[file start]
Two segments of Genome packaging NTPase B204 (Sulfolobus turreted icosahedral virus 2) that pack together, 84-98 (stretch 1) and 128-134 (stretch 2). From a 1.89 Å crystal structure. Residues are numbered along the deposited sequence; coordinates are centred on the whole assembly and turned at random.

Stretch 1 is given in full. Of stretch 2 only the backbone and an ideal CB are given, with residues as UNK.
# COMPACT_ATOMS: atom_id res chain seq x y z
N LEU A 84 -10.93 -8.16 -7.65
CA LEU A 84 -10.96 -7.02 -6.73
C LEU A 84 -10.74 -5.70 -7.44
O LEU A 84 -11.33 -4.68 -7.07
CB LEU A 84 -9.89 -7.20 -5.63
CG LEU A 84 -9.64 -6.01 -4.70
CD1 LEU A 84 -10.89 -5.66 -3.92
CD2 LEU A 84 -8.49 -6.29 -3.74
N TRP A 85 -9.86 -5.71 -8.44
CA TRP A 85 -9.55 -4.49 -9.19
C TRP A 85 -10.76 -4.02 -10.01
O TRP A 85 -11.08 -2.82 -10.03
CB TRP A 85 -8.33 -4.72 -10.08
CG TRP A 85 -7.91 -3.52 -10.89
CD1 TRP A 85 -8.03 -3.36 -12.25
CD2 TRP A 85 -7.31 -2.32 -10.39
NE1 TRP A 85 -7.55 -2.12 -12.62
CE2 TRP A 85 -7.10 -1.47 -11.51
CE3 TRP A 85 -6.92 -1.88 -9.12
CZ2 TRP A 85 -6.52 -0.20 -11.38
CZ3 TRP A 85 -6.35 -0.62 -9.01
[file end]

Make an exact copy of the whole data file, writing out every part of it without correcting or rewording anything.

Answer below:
Two segments of Genome packaging NTPase B204 (Sulfolobus turreted icosahedral virus 2) that pack together, 84-98 (stretch 1) and 128-134 (stretch 2). From a 1.89 Å crystal structure. Residues are numbered along the deposited sequence; coordinates are centred on the whole assembly and turned at random.

Stretch 1 is given in full. Of stretch 2 only the backbone and an ideal CB are given, with residues as UNK.
# COMPACT_ATOMS: atom_id res chain seq x y z
N LEU A 84 -10.93 -8.16 -7.65
CA LEU A 84 -10.96 -7.02 -6.73
C LEU A 84 -10.74 -5.70 -7.44
O LEU A 84 -11.33 -4.68 -7.07
CB LEU A 84 -9.89 -7.20 -5.63
CG LEU A 84 -9.64 -6.01 -4.70
CD1 LEU A 84 -10.89 -5.66 -3.92
CD2 LEU A 84 -8.49 -6.29 -3.74
N TRP A 85 -9.86 -5.71 -8.44
CA TRP A 85 -9.55 -4.49 -9.19
C TRP A 85 -10.76 -4.02 -10.01
O TRP A 85 -11.08 -2.82 -10.03
CB TRP A 85 -8.33 -4.72 -10.08
CG TRP A 85 -7.91 -3.52 -10.89
CD1 TRP A 85 -8.03 -3.36 -12.25
CD2 TRP A 85 -7.31 -2.32 -10.39
NE1 TRP A 85 -7.55 -2.12 -12.62
CE2 TRP A 85 -7.10 -1.47 -11.51
CE3 TRP A 85 -6.92 -1.88 -9.12
CZ2 TRP A 85 -6.52 -0.20 -11.38
CZ3 TRP A 85 -6.35 -0.62 -9.01